Politely stated, many people think there is room for improvement in the FAA’s knowledge test questions and associated guidance documents (e.g., Airplane Flying Handbook). The FAA agrees. That’s why the agency decided to seek expert advice on shaping the content, process, methodology, and priorities for these critical materials to enhance GA safety. To that end, in September 2011 the FAA assembled a group comprised of more than a dozen people whose names and/or organizations you would recognize as “the” experts in the GA education, training, and test preparation fields. Officially chartered as an “ARC,” or Aviation Rulemaking Committee, that can recommend both regulatory and non-regulatory changes, the group met for the first time in early October 2011. The Airman Testing Standards and Training ARC submitted its report and recommendations – essentially, a blueprint for building better knowledge tests – to the agency in April 2012. The FAA has made this document available on its website (www.faa.gov/aircraft/draft_docs/arc/), but here’s a summary of its key proposals.
Content – Airman Certification Standard
Though not listed first (it is actually Recommendation 3), the core concept is the ARC’s recommendation for the FAA to transition to a single “Airman Certification Standards” (ACS) document for each certificate and rating. Under this approach, the aeronautical knowledge topics enumerated in 14 CFR part 61 will be clearly aligned with, and integrated into, the appropriate Areas of Operation in the existing Practical Test Standards (PTS). The ARC also recommended adding task-tailored sections on risk management to each Area of Operation.
This approach has several benefits.
- First, it will help the FAA identify and eliminate “irrelevant” questions, because it will provide the framework needed to clearly align and map specific areas of aeronautical knowledge and risk management to the stick-and-rudder skills needed for safe operation in today’s National Airspace System (NAS).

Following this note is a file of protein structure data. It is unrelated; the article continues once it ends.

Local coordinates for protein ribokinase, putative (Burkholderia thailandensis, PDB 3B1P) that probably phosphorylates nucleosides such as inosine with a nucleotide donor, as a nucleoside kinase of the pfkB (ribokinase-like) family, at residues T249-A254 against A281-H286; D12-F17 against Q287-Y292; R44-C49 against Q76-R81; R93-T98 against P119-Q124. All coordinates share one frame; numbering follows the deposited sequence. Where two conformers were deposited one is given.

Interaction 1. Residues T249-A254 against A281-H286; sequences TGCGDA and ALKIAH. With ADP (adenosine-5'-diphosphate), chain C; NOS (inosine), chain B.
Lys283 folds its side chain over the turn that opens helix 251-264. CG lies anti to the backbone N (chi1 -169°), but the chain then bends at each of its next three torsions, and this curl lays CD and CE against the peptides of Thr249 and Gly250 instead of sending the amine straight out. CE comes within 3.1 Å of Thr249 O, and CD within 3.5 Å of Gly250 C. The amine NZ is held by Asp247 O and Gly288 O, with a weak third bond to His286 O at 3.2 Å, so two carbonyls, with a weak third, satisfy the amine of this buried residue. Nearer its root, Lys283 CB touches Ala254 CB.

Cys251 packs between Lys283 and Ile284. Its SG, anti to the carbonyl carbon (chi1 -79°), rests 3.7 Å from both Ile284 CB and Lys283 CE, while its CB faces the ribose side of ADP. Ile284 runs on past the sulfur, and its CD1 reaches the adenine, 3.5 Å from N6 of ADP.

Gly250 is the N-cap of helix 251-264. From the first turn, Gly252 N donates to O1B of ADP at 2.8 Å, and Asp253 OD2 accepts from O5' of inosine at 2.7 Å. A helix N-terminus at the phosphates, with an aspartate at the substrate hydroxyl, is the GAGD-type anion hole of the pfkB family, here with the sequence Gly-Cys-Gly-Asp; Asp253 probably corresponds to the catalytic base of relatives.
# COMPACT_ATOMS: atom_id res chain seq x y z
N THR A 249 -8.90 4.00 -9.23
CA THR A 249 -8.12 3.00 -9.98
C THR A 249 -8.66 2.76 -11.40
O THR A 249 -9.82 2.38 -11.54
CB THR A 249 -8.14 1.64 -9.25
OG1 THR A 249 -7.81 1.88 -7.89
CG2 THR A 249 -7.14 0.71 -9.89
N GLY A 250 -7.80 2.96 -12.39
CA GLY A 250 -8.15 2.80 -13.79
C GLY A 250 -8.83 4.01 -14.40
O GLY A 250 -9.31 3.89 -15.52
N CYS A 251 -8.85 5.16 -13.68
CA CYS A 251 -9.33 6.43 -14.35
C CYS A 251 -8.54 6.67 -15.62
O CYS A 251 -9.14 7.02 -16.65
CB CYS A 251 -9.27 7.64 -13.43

- Second, it will offer one-stop-shopping guidance to students, instructors, DPEs, and training providers on what the FAA expects in terms of knowledge, skills, and attitudes.
- Third, the new ACS, once developed, will help the FAA align and streamline guidance material and develop targeted test questions.
Process – Stakeholder Body
The ARC’s first recommendation offers the means to bring the ACS to life with a view to real-world training, testing, and operation. Specifically, the ARC recommended that the FAA establish a stakeholder body consisting of subject matter experts from industry and relevant FAA policy offices to develop and review the ACS, undertake the review and development of handbook content, and assist with the developing and “boarding” (review) of knowledge test questions. In a related point (Recommendation 6), the ARC also recommended that the FAA revise its internal processes to ensure that all relevant FAA policy offices participate meaningfully in the development and review of airman testing standards and training materials.
Methodology – Question Development and Review
Given that the ARC arose from concerns about the quality and relevance of FAA knowledge test questions, its members devoted considerable time to discussing options and ideas for improvement. Although development of the ACS (see above) offers the principal means to a stable and long-term resolution to existing concerns, two of the ARC’s recommendations (4 and 5) address members’ views on test question development – that is, what kinds of questions the FAA should seek to develop. Though recognizing that some knowledge areas require rote memorization, the ARC urged the FAA to incorporate scenario-based questions wherever appropriate and, in all cases, to ensure that questions are: pertinent to safe operations, necessary for sound airmanship, and relevant to the way pilots operate in the real world.
As you may have seen in press reports on the ARC’s work, ARC members also recommended that the FAA return the knowledge test item data bank to the public domain. Though the FAA concurs with the spirit and intent of this recommendation, which is to use a test development process open enough to benefit from expert input and review, the ARC report also recognizes the FAA’s obligation to safeguard both the real and perceived integrity of its testing process. The FAA is exploring a range of options for meeting both objectives.
Priorities – What’s Up First?
Recognizing that the FAA must set priorities, the ARC recommended that the stakeholder body focus initially on developing the ACS and associated guidance and testing materials for three “foundational” certificates and ratings: private pilot certificate, flight instructor certificate, and instrument rating.
Stay tuned as the FAA and stakeholders work to advance from blueprint to building. (FAA Safety Briefing – SepOct 2012)